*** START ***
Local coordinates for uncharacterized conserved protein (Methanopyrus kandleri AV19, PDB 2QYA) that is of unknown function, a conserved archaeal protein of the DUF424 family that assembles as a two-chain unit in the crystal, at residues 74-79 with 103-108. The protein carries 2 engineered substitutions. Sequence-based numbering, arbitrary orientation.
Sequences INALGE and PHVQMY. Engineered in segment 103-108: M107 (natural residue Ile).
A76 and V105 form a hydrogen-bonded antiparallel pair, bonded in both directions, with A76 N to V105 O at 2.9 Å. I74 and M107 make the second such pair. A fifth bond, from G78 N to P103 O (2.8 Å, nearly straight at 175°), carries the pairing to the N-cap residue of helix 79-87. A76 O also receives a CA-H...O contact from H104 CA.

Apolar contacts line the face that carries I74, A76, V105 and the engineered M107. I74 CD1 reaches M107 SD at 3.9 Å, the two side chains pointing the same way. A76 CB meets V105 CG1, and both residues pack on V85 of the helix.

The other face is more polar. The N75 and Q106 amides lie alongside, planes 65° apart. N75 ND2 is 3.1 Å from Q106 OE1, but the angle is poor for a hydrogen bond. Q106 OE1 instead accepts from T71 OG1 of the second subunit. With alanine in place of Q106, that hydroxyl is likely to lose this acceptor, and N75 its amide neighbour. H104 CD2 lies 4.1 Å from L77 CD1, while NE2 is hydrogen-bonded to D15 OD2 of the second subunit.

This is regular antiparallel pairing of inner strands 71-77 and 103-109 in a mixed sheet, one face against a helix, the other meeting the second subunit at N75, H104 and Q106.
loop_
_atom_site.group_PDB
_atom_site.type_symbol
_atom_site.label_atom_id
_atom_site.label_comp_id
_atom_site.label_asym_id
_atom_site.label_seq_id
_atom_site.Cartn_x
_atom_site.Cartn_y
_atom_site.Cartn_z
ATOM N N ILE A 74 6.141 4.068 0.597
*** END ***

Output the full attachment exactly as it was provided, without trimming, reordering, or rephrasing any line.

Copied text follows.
Local coordinates for uncharacterized conserved protein (Methanopyrus kandleri AV19, PDB 2QYA) that is of unknown function, a conserved archaeal protein of the DUF424 family that assembles as a two-chain unit in the crystal, at residues 74-79 with 103-108. The protein carries 2 engineered substitutions. Sequence-based numbering, arbitrary orientation.
Sequences INALGE and PHVQMY. Engineered in segment 103-108: M107 (natural residue Ile).
A76 and V105 form a hydrogen-bonded antiparallel pair, bonded in both directions, with A76 N to V105 O at 2.9 Å. I74 and M107 make the second such pair. A fifth bond, from G78 N to P103 O (2.8 Å, nearly straight at 175°), carries the pairing to the N-cap residue of helix 79-87. A76 O also receives a CA-H...O contact from H104 CA.

Apolar contacts line the face that carries I74, A76, V105 and the engineered M107. I74 CD1 reaches M107 SD at 3.9 Å, the two side chains pointing the same way. A76 CB meets V105 CG1, and both residues pack on V85 of the helix.

The other face is more polar. The N75 and Q106 amides lie alongside, planes 65° apart. N75 ND2 is 3.1 Å from Q106 OE1, but the angle is poor for a hydrogen bond. Q106 OE1 instead accepts from T71 OG1 of the second subunit. With alanine in place of Q106, that hydroxyl is likely to lose this acceptor, and N75 its amide neighbour. H104 CD2 lies 4.1 Å from L77 CD1, while NE2 is hydrogen-bonded to D15 OD2 of the second subunit.

This is regular antiparallel pairing of inner strands 71-77 and 103-109 in a mixed sheet, one face against a helix, the other meeting the second subunit at N75, H104 and Q106.
loop_
_atom_site.group_PDB
_atom_site.type_symbol
_atom_site.label_atom_id
_atom_site.label_comp_id
_atom_site.label_asym_id
_atom_site.label_seq_id
_atom_site.Cartn_x
_atom_site.Cartn_y
_atom_site.Cartn_z
ATOM N N ILE A 74 6.141 4.068 0.597